2020 Top Matches, No. 3: Djokovic stops Thiem to grow Melbourne legacy

2020 Top Matches, No. 3: Djokovic stops Thiem to grow Melbourne legacy

“Champions rise to the occasion”: With Djokovic, the phrase is often not as simple as it sounds, but it’s just as true. Take the 2020 Australian Open final, for example.

We're counting down the Top 10 matches of 2020 from Nov. 30 through Dec. 11. Click here to read each selection.


Novak Djokovic has won the Australian Open eight times, more than any other male player. But it hasn’t always been easy. Over the years, he’s been pushed to the limit by Rafael Nadal, Andy Murray, and Stan Wawrinka, among others. When the last ball has been struck and the dust has finally settled, though, Djokovic has usually been the guy holding up the winner’s trophy. This year, in Dominic Thiem, he found a new foe to frustrate in a topsy-turvy five-setter Down Under.

Looking back at the scores and the circumstances of this match, it’s hard to keep that creaky cliché, “champions rise to the occasion” from jumping to mind. Djokovic came back from a two-set-to-one deficit in a Grand Slam final. He won his 17th major title, and kept Thiem from winning his first. He ran his record to 8-0 in championship matches in Melbourne. He extended the Big 3’s Slam winning streak to 13.

According to Djokovic, this win all part of the long game that the Big 3 have mastered together.

“At this stage of my career, Grand Slams are the ones I value the most,” he said. “They are the ones I prioritize. Before the season starts, I try to set my form, shape for these events where I can be at my prime tennis, mental, and physical abilities.”

That all sounds logical and rational. But tennis is rarely as rational as we would like it to be, and this maximally messy four-hour quasi-classic was anything but. Djokovic came closer to the mark when he was asked to sum up his evening in one word:

“Turbulent, I would say.”

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The turbulence began in the second set, when Djokovic suddenly ran out of gas. Thiem had played more tennis than Djokovic coming in, but it was the Serb who spent much of this match in a daze. He staggered around Rod Laver Arena, exhausted and slump-shouldered, and he needed a refrigerator’s worth of food and drinks to revive him. Even Djokovic couldn’t explain it.

“It started off really well,” he said. “I broke his serve right away. I felt the experience on my side playing many Australian Open finals. For him, it was his first.”

“After I lost the second set, I started to feel really bad on the court. My energy dropped significantly. To be honest, I still don’t understand the reason why that has happened…Apparently doctor said I wasn’t hydrated enough.”

Maybe the burden of the Goat chase happened to Djokovic, the same way it happened to Federer and Nadal in 2019. At Wimbledon, Federer couldn’t convert two match points on his serve. At the US Open, Nadal jumped out to a two-set lead in the final before giving it back. In Melbourne, Djokovic won the first set and collapsed. We like to think these guys are immune to pressure, but even they can wilt when there’s so much on the line in every Slam final they play.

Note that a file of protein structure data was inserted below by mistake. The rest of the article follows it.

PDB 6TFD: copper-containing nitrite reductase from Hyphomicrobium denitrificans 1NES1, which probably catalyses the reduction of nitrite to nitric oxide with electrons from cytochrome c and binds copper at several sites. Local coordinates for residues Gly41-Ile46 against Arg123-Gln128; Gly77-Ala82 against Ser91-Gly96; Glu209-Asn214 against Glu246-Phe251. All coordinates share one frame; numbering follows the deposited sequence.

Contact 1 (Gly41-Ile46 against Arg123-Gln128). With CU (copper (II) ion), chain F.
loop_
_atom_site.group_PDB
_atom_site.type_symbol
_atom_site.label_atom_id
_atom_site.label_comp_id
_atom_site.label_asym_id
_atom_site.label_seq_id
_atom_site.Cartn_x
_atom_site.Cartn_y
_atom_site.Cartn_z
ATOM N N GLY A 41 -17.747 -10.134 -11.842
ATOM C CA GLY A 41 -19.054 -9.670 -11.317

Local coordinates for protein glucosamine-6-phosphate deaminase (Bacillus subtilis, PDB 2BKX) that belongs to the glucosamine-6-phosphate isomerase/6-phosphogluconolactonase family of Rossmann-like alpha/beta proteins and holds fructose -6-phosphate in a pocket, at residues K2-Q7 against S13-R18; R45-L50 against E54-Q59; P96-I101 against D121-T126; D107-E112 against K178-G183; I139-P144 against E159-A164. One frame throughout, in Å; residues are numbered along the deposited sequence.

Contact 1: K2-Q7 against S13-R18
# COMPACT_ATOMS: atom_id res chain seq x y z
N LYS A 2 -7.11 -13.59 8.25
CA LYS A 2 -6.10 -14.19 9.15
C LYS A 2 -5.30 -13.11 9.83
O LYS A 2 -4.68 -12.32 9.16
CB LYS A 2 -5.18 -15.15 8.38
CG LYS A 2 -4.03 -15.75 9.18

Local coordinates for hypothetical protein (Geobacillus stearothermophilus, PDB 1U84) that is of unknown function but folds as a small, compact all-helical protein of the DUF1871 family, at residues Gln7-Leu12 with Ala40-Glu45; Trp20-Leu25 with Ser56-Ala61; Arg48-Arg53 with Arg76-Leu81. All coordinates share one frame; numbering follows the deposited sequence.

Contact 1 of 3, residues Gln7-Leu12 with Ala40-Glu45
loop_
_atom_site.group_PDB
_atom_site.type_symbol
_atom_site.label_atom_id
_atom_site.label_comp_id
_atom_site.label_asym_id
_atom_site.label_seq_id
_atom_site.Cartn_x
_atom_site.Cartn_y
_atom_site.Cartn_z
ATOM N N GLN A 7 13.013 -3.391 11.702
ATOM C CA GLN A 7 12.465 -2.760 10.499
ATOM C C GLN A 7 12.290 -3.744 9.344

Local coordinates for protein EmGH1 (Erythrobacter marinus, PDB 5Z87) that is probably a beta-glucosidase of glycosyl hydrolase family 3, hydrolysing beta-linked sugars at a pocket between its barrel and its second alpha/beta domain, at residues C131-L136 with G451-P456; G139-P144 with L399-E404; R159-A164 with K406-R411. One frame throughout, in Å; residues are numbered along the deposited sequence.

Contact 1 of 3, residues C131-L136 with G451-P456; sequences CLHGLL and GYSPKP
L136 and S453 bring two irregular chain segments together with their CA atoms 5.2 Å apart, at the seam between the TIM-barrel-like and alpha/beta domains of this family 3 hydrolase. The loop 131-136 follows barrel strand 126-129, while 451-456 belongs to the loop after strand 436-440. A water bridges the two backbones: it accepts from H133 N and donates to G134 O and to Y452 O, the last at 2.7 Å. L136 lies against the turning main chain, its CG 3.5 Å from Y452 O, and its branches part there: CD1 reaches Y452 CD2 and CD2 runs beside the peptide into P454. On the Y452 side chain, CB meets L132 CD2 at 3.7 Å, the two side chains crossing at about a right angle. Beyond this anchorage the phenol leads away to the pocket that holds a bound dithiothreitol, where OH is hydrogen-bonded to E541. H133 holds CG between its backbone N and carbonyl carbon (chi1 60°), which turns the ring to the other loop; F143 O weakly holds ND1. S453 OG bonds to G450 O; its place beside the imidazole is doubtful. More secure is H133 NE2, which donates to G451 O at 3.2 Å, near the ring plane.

Wilt temporarily, that is. Like Nadal in New York, Djokovic found a way to right himself just in time. The fluids kicked in during the fourth set, and his body language and stamina improved. From that point on, he went back to doing what he does best: Forcing his opponent to hit a perfect shot, and then another, and then another. Thiem, whether it was because he grew tired or tensed up, began to misfire on his biggest weapon, his forehand. He made Djokovic work to the bitter end, but he could never get his nose in front again.

“He was a better player,” Djokovic said of Thiem. “Probably one point and one shot separated us tonight. Could have gone a different way.”

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Djokovic then alluded to the two most important moments in the match: The break points that he saved early in each of the last two sets. He saved them both in the same, completely unexpected way: with a surprise run to the net.

“I served and volleyed when I was facing break point in the fourth and in the fifth,” Djokovic said. “It worked both of the times. It could also have been differently. Serve and volley is not something I’m accustomed to. I’m not really doing that that often.”

“I kind of recognized that as an important tactic in those circumstances, and I’m really happy it worked.”

Conventional tennis wisdom tells us that on big points, we should play to our strengths. When the big points came in this match, Djokovic did the opposite. Both times he rushed the net, and both times he came up with the backhand volley he needed.

What does that tell us? That Djokovic has a strategic sixth sense? That fortune favors the brave? I would say it shows that in tennis, execution is underrated. By making those crucial volleys, Djokovic turned a tactic that was at best counterintuitive, and at worst reckless, into a winning one. And he turned what looked like a breakthrough win for a new men’s generation into a 56th Grand Slam title for the Big 3.

“Champions rise to the occasion”: With Djokovic, the phrase is often not as simple as it sounds, but it’s just as true.